Registering nonmetallic mineral deposits
Frequently asked questions
- What is the intent of registration?
Registration is intended to reserve finite nonmetallic mineral resources, through wise land use planning and zoning, for the needs of future generations. State law, by providing for the registration of marketable nonmetallic mineral deposits, encourages the identification, preservation and planning for the potential development of marketable deposits.
Registration of deposits may also provide protection against present or future land uses, such as the erection of permanent structures, that would impede their development. In this way, registration and land use planning and zoning may be used as tools to promote more orderly future development of identified nonmetallic mineral resources and minimize conflict among land uses.
- Who may register?
A landowner may register his or her land. If a mine operator is not the landowner, the operator must coordinate the registration process with the landowner.
- What information is necessary to register?
The owner of a property that contains a marketable, nonmetallic mineral deposit may register that land through the recording of a deed notice in the county registrar of deeds office. The DNR has developed an optional form that may be used to register a deposit. The landowner must provide the following documentation:
- A legal description of the property;
- Certification that the existing zoning law permits or conditionally permits mining unless there is no existing zoning;
- A certification by a registered professional geologist or a registered engineer that the deposit is a "marketable deposit" based on geologic, mineralogical or other scientific data, due to the deposit's quality, scarcity, location, quantity or proximity to a known user;
- A statement of intent not to undertake any action that would permanently interfere with mining of the nonmetallic mineral deposit for the duration of the registration.
- Who must provide, receive and maintain copies of the proposed registration?
The landowner must notify all applicable zoning authorities and provide copies of the proposed registration and supporting documentation at least 120 days prior to filing a registration. Zoning authorities must have the opportunity to review proposed registrations and, if necessary, object to them. Each zoning authority is required to retain records of proposed registrations of land containing marketable nonmetallic mineral deposits.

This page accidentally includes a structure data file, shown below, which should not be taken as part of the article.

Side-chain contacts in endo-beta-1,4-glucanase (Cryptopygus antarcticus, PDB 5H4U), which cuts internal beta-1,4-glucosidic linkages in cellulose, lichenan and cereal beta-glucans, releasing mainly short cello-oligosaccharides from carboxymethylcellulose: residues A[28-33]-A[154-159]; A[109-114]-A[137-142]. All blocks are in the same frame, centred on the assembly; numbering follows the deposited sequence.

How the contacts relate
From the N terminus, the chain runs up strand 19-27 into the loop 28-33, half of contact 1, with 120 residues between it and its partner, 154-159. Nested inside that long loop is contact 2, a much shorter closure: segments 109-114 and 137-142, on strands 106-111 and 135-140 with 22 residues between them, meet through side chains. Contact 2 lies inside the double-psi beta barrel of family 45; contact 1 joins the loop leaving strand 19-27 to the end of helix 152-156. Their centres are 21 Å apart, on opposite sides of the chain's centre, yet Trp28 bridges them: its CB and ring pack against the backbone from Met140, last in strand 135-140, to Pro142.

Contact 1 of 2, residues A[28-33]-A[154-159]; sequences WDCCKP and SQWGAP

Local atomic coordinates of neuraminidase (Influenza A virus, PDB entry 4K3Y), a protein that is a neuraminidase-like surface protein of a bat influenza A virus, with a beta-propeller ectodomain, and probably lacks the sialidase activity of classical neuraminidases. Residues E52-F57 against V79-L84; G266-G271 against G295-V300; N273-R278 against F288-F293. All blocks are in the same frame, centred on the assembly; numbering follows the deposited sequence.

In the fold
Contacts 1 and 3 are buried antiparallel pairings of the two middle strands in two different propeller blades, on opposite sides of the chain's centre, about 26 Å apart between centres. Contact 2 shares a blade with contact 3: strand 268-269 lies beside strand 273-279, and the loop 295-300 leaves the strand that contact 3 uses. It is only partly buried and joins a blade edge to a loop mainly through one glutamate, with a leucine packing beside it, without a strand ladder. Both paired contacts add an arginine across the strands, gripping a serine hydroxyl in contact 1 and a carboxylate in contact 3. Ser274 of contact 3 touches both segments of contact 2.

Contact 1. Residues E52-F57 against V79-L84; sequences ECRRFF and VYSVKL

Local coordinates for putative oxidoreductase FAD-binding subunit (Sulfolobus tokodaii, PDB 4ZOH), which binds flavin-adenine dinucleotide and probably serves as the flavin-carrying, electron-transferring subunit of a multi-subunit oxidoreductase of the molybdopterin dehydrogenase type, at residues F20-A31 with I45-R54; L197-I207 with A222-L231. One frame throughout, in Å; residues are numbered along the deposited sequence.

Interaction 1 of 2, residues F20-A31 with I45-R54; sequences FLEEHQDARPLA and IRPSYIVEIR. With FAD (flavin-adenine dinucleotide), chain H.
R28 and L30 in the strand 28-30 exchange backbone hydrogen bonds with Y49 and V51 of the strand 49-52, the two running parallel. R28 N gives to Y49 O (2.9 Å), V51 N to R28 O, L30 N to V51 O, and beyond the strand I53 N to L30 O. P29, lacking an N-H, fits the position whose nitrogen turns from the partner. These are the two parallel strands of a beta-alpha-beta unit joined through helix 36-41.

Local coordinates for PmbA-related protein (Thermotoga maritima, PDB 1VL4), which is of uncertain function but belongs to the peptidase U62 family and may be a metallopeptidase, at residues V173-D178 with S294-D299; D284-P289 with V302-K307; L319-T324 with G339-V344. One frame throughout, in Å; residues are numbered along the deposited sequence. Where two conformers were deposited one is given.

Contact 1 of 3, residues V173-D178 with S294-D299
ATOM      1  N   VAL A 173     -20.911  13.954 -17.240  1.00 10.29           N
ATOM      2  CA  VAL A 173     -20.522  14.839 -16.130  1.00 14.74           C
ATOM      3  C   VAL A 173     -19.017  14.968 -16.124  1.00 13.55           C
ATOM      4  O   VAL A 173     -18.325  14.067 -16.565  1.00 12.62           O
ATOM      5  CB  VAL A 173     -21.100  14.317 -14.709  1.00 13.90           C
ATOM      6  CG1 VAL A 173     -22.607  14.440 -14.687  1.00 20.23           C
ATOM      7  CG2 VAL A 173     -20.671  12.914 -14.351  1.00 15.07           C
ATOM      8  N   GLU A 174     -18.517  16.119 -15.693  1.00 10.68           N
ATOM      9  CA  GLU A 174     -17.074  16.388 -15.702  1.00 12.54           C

- Under what circumstances may a zoning authority object to a proposed registration?
A zoning authority may object to a proposed registration if it is not marketable, or if the existing zoning prohibits mining. If the zoning officials choose to object they bear the legal burden to provide sufficient evidence to support their objection in court.
A zoning authority that objects to the proposed registration must give notice of its intent to object and the reasons for its objection no later than 60 days after receiving a landowner's notice of intent to register.
- If I register a deposit, does that guarantee I will receive a mining permit?
No. Registration preserves existing zoning and is only allowed when the existing zoning allows or conditionally allows mining. It does not relieve the property owner or mine operator from the obligation to obtain all necessary permits and approvals to be able to mine the deposit, nor does registration create a presumption that these permits will be granted.
- How long does a registration last, and how can it be renewed?
Registration lasts for 10 years. It may be automatically renewed for an additional 10-year period without a new determination of marketability by notifying the zoning authority and recording a deed notice renewing registration with the county registrar of deeds. A registration renewal must be recorded at least 10 days and no more than one year before the registration expires. After the 10-year renewed registration period, the land may be registered again through the initial registration process.
A landowner may continue to renew the registration of the land on which nonmetallic mining is taking place for an unlimited number of 10-year periods, so long as active mining is taking place on any portion of the registered land.
- How can I get more information?
Detailed registration requirements are available in subch. VI of ch. NR 135, Wis. Adm. Code.
- Contact information
- For more information on nonmetallic mining, contact:
- Roberta Walls
DNR Office of Mining